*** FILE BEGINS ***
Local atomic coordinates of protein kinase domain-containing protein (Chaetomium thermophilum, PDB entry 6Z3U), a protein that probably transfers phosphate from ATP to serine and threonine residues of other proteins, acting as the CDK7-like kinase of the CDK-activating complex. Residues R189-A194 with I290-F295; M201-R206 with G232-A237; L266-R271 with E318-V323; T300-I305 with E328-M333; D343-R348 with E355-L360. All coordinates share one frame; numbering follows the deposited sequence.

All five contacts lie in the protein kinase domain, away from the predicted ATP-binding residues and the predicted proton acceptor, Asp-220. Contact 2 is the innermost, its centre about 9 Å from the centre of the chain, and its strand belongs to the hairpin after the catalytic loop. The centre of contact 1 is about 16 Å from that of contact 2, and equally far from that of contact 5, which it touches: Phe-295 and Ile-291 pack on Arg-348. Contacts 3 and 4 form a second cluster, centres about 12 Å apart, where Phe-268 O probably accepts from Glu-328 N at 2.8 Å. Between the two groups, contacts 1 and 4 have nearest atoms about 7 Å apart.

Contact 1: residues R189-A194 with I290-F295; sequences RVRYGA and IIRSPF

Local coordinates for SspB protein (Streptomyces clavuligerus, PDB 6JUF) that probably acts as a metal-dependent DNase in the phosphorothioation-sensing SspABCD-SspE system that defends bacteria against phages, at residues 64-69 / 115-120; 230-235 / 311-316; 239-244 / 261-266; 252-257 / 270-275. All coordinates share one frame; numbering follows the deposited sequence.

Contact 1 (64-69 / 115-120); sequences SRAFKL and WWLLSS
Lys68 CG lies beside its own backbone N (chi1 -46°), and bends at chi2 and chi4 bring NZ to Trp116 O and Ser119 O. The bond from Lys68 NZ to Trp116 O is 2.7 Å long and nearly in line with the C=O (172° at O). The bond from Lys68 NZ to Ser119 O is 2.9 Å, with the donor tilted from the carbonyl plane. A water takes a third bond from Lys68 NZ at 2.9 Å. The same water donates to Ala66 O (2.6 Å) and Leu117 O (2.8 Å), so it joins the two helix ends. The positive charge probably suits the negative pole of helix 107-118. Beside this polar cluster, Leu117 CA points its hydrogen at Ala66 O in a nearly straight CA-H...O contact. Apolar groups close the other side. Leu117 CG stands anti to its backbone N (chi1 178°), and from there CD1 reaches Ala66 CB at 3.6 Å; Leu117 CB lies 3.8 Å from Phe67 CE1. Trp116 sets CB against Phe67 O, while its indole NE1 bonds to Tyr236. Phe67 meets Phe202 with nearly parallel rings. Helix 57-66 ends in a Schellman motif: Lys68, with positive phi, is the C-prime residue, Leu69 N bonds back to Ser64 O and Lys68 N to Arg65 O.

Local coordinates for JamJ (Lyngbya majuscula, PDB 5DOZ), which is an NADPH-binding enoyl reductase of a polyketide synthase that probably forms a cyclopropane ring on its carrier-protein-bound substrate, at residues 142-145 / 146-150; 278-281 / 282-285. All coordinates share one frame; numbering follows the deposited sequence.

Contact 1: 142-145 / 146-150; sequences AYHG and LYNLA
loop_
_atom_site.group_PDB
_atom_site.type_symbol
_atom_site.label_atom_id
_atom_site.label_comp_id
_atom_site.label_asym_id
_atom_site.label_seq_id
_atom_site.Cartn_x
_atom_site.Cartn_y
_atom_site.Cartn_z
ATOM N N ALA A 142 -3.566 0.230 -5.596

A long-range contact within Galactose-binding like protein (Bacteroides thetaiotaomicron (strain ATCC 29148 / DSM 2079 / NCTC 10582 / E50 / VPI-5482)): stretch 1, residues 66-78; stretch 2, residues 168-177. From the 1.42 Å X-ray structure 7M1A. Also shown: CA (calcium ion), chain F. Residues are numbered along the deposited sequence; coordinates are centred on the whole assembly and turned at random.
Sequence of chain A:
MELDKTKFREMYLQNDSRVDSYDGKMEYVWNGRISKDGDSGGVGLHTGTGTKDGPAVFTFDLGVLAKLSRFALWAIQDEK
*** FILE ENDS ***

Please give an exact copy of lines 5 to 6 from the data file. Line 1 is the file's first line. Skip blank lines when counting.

Contact 1 (64-69 / 115-120); sequences SRAFKL and WWLLSS
Lys68 CG lies beside its own backbone N (chi1 -46°), and bends at chi2 and chi4 bring NZ to Trp116 O and Ser119 O. The bond from Lys68 NZ to Trp116 O is 2.7 Å long and nearly in line with the C=O (172° at O). The bond from Lys68 NZ to Ser119 O is 2.9 Å, with the donor tilted from the carbonyl plane. A water takes a third bond from Lys68 NZ at 2.9 Å. The same water donates to Ala66 O (2.6 Å) and Leu117 O (2.8 Å), so it joins the two helix ends. The positive charge probably suits the negative pole of helix 107-118. Beside this polar cluster, Leu117 CA points its hydrogen at Ala66 O in a nearly straight CA-H...O contact. Apolar groups close the other side. Leu117 CG stands anti to its backbone N (chi1 178°), and from there CD1 reaches Ala66 CB at 3.6 Å; Leu117 CB lies 3.8 Å from Phe67 CE1. Trp116 sets CB against Phe67 O, while its indole NE1 bonds to Tyr236. Phe67 meets Phe202 with nearly parallel rings. Helix 57-66 ends in a Schellman motif: Lys68, with positive phi, is the C-prime residue, Leu69 N bonds back to Ser64 O and Lys68 N to Arg65 O.